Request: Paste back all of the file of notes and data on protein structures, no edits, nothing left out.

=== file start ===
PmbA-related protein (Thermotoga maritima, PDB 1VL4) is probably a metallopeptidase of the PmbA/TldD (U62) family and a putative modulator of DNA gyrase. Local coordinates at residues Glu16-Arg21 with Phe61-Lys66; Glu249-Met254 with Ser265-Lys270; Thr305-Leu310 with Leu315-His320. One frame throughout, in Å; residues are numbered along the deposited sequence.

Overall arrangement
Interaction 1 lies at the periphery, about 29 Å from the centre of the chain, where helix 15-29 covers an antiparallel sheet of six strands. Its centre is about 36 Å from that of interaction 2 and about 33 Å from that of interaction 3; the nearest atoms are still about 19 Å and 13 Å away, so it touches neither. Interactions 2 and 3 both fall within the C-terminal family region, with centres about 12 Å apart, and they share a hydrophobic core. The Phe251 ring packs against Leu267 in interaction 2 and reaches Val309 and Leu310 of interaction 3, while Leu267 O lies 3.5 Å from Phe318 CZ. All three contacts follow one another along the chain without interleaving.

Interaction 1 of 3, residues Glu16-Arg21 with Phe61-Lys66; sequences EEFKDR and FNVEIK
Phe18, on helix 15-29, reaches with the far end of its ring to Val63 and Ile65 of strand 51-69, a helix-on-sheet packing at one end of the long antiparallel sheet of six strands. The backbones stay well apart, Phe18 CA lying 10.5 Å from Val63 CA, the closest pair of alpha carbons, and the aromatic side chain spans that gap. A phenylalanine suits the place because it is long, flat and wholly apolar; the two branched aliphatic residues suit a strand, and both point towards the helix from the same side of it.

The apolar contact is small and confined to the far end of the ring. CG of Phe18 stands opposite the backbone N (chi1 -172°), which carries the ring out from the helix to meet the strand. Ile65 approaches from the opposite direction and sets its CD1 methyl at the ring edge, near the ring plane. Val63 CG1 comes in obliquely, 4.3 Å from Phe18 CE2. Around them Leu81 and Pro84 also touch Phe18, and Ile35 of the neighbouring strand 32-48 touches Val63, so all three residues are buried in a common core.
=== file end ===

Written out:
PmbA-related protein (Thermotoga maritima, PDB 1VL4) is probably a metallopeptidase of the PmbA/TldD (U62) family and a putative modulator of DNA gyrase. Local coordinates at residues Glu16-Arg21 with Phe61-Lys66; Glu249-Met254 with Ser265-Lys270; Thr305-Leu310 with Leu315-His320. One frame throughout, in Å; residues are numbered along the deposited sequence.

Overall arrangement
Interaction 1 lies at the periphery, about 29 Å from the centre of the chain, where helix 15-29 covers an antiparallel sheet of six strands. Its centre is about 36 Å from that of interaction 2 and about 33 Å from that of interaction 3; the nearest atoms are still about 19 Å and 13 Å away, so it touches neither. Interactions 2 and 3 both fall within the C-terminal family region, with centres about 12 Å apart, and they share a hydrophobic core. The Phe251 ring packs against Leu267 in interaction 2 and reaches Val309 and Leu310 of interaction 3, while Leu267 O lies 3.5 Å from Phe318 CZ. All three contacts follow one another along the chain without interleaving.

Interaction 1 of 3, residues Glu16-Arg21 with Phe61-Lys66; sequences EEFKDR and FNVEIK
Phe18, on helix 15-29, reaches with the far end of its ring to Val63 and Ile65 of strand 51-69, a helix-on-sheet packing at one end of the long antiparallel sheet of six strands. The backbones stay well apart, Phe18 CA lying 10.5 Å from Val63 CA, the closest pair of alpha carbons, and the aromatic side chain spans that gap. A phenylalanine suits the place because it is long, flat and wholly apolar; the two branched aliphatic residues suit a strand, and both point towards the helix from the same side of it.

The apolar contact is small and confined to the far end of the ring. CG of Phe18 stands opposite the backbone N (chi1 -172°), which carries the ring out from the helix to meet the strand. Ile65 approaches from the opposite direction and sets its CD1 methyl at the ring edge, near the ring plane. Val63 CG1 comes in obliquely, 4.3 Å from Phe18 CE2. Around them Leu81 and Pro84 also touch Phe18, and Ile35 of the neighbouring strand 32-48 touches Val63, so all three residues are buried in a common core.